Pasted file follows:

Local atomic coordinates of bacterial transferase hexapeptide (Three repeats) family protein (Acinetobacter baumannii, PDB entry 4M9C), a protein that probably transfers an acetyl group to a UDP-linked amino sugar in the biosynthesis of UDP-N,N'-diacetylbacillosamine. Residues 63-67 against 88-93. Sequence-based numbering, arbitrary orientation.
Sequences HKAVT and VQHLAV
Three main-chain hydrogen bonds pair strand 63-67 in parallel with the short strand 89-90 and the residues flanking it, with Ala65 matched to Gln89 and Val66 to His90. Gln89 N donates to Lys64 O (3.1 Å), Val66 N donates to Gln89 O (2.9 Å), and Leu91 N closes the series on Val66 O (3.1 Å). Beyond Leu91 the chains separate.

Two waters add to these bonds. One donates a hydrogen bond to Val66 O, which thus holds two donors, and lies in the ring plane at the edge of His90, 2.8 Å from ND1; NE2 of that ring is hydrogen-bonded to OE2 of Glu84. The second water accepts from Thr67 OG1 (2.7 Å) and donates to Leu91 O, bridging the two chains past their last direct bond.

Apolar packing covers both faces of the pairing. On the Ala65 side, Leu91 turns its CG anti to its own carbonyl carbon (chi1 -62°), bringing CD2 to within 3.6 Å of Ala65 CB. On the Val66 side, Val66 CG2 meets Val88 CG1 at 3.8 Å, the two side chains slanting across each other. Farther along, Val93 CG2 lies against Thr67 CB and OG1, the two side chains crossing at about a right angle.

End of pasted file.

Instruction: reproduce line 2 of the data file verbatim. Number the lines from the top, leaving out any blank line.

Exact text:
Sequences HKAVT and VQHLAV